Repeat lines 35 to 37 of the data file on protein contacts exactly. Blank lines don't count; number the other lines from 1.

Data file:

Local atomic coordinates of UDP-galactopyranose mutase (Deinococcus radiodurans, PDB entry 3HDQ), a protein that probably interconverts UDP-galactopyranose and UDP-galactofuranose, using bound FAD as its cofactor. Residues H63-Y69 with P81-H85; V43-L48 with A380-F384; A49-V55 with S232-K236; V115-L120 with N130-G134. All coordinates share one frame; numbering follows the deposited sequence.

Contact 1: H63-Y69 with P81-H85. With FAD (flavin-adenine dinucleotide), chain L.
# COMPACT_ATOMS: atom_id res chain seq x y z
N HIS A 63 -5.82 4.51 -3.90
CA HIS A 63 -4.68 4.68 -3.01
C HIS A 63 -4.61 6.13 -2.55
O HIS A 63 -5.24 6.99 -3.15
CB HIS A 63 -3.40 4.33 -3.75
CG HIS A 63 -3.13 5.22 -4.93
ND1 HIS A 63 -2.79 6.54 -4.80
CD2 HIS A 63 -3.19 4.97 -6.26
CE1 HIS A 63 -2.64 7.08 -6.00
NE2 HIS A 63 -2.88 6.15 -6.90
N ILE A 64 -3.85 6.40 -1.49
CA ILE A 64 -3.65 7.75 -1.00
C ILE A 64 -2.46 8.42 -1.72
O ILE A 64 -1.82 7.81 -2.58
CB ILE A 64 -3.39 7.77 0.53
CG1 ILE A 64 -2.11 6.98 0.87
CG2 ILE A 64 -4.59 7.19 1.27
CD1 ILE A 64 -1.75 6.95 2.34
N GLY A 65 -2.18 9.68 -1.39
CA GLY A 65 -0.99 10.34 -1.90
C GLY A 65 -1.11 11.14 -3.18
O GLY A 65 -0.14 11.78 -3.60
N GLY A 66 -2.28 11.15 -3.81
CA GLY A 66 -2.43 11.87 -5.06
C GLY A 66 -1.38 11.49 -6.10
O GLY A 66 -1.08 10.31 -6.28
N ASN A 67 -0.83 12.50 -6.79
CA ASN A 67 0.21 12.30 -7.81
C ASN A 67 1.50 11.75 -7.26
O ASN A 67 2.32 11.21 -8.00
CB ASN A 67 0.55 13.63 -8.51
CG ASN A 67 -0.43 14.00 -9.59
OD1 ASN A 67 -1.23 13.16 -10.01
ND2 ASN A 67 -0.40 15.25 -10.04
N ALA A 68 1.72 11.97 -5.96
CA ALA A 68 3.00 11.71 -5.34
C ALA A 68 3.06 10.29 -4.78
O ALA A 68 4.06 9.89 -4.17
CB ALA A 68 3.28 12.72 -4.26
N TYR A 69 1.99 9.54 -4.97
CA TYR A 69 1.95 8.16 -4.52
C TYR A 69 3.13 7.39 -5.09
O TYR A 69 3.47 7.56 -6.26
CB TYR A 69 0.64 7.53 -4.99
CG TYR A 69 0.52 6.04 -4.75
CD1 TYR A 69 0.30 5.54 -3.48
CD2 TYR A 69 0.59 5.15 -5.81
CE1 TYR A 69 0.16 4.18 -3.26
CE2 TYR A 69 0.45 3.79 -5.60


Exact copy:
CG ASN A 67 -0.43 14.00 -9.59
OD1 ASN A 67 -1.23 13.16 -10.01
ND2 ASN A 67 -0.40 15.25 -10.04